Neil Cliffe was an inspiration to many hundreds of people throughout his life. Following his cancer diagnosis, Neil was determined to create somewhere for patients living with the disease to find respite and comfort. He set about raising money by galvanising the community into action and spent all his spare time running marathons and inspiring others to join him.
Neil managed to galvanise the whole region with his ‘Buy a Brick Appeal’, decades before the word crowdfunding was ever invented. £1 million was raised and in May 1992, the Duchess of Gloucester formally opened the building we now know as The Neil Cliffe Centre at Wythenshawe Hospital – a great tribute to the amazing work he inspired. St Ann’s adopted the Neil Cliffe Centre almost twenty years ago, and the values of the hospice and of Neil and his wife Joan blended perfectly.
In 1985, Neil was awarded the British Empire Medal in the Queen’s Birthday Honours List; he received the Celebrity Club of Great Britain Award around the same time. He was selected to be a bearer of The Queen’s Jubilee Baton at the 2002 Manchester Commonwealth Games. David Cameron, when he was Prime Minister, recognised Neil with the prestigious ‘Point of Light Award’ in recognition of Neil’s dedication and fundraising efforts. Neil said at the time “myself and my wife and family together with all our supporters will be thrilled and delighted to receive the Prime Minister’s Point of Light award”. Last year, Neil was the recipient of a Pride of Manchester Award and was nominated in the National Awards for Brave Britons. St Ann’s has been proud to have nominated Neil for a number of these awards and we were always delighted to join with him in celebrating his achievements. We were constantly moved by his humility.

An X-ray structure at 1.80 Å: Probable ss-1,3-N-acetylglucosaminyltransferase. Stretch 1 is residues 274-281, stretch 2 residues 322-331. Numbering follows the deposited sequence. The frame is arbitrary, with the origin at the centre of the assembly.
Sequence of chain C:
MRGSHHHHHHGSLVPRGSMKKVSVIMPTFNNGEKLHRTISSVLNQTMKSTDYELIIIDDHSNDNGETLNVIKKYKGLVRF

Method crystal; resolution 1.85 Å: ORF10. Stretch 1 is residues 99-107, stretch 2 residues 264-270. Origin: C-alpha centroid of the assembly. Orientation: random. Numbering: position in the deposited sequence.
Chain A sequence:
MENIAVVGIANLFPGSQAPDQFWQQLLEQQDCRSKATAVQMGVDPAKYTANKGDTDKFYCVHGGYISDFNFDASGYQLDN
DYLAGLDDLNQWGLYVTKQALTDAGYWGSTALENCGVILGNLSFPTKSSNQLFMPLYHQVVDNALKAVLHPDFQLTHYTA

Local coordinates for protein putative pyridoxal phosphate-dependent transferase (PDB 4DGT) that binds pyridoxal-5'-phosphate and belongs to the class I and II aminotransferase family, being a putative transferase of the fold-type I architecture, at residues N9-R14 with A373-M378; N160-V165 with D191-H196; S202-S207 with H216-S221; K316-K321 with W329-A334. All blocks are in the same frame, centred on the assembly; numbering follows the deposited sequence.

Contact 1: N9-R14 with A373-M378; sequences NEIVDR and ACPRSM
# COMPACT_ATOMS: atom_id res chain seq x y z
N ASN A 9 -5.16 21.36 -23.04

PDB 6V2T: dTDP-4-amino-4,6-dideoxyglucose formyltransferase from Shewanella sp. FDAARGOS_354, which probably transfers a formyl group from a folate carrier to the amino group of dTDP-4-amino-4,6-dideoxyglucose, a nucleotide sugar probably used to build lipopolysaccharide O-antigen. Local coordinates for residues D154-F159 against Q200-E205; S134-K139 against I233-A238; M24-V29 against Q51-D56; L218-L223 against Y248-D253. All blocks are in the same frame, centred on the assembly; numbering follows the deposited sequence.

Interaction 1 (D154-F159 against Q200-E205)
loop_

Neil was an honorary Vice President of St Ann’s Hospice and a wonderful ambassador and supporter. He was loved by everyone at St Ann’s and we’re saddened by the news of his death.
I’ve known Neil since the very early days of his famous appeal. He was a kind, thoughtful man with a huge heart, full of love for those who needed support. I was delighted when I became CEO at the hospice and we were able to renew our friendship. Eamonn O'Neal, Chief Executive at St Ann’s and High Sheriff of Greater Manchester
Eamonn said: “The Neil Cliffe Centre has been part of St Ann’s for almost twenty years and has welcomed thousands of patients and families over the years and Neil always took a personal interest in those patients as well as the staff and volunteers. As well as being a gentleman, he was a really gentle man, whose soothing voice and reassuring words endeared him to everyone he met. We rarely saw him without his wife, Joan at his side and his great friend, Fechin McCormick was a pillar of strength to Neil throughout.
“On behalf of the trustees, colleagues, patients and volunteers at St Ann’s, I should like to send condolences to Joan and the family. Neil made St Ann’s a richer, warmer place and we’re going to miss him terribly.”